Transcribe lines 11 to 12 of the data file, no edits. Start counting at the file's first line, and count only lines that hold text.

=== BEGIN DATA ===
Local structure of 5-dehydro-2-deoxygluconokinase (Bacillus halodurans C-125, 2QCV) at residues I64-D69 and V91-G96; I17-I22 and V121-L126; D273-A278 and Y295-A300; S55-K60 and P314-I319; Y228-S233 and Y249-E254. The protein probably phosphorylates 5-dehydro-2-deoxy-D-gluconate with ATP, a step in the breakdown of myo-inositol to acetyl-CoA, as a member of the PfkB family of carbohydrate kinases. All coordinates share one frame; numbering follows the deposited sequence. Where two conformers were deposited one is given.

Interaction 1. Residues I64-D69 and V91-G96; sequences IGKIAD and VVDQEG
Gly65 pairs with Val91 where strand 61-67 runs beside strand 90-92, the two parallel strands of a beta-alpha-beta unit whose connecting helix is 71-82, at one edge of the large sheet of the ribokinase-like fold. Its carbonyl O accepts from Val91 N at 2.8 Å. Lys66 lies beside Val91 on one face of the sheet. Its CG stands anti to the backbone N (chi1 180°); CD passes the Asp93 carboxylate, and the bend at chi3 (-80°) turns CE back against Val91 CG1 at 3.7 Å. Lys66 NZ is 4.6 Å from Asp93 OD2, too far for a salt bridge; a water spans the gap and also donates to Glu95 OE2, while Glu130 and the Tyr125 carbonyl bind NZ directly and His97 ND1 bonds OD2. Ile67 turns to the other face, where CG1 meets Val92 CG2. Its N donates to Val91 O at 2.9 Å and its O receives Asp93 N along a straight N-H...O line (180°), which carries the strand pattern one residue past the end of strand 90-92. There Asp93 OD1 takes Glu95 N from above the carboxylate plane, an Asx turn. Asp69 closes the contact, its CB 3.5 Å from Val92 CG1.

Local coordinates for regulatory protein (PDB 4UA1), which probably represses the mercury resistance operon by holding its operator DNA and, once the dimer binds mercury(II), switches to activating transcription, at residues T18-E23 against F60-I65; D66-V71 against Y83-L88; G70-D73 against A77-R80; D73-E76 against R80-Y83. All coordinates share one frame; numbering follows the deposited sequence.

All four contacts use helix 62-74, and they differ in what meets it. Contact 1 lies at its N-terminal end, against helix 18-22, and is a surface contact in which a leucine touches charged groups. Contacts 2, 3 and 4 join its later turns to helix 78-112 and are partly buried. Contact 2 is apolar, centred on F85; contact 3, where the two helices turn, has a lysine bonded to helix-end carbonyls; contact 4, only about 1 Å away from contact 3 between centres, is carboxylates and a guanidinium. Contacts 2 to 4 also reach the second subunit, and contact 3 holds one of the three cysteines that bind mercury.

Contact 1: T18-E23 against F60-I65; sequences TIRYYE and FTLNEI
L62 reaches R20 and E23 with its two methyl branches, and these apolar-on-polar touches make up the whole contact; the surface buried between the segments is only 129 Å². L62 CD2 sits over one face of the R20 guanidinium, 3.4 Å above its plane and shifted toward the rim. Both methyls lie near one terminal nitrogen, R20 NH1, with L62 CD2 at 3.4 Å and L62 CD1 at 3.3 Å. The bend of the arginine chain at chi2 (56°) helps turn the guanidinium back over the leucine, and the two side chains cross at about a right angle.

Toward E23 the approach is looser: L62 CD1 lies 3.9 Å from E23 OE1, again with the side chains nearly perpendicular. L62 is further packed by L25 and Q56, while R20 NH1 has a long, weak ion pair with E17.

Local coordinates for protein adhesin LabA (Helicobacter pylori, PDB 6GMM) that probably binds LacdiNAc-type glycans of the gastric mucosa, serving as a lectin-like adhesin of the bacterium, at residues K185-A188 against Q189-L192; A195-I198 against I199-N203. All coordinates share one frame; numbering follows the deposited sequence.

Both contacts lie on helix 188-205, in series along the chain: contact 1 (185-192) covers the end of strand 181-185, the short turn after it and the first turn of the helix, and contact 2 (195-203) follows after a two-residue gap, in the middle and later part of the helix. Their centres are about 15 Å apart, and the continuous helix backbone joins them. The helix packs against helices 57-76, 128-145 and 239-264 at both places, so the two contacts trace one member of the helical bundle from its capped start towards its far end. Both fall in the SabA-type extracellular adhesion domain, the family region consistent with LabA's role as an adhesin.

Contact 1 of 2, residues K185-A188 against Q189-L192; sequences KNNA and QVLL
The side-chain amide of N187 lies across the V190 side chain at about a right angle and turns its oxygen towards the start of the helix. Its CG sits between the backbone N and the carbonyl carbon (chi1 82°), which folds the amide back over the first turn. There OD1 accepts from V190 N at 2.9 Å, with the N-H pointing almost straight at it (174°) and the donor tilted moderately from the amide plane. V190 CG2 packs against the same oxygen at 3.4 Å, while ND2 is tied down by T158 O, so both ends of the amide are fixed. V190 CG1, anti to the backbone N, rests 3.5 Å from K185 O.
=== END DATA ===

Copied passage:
Contact 1 of 2, residues K185-A188 against Q189-L192; sequences KNNA and QVLL
The side-chain amide of N187 lies across the V190 side chain at about a right angle and turns its oxygen towards the start of the helix. Its CG sits between the backbone N and the carbonyl carbon (chi1 82°), which folds the amide back over the first turn. There OD1 accepts from V190 N at 2.9 Å, with the N-H pointing almost straight at it (174°) and the donor tilted moderately from the amide plane. V190 CG2 packs against the same oxygen at 3.4 Å, while ND2 is tied down by T158 O, so both ends of the amide are fixed. V190 CG1, anti to the backbone N, rests 3.5 Å from K185 O.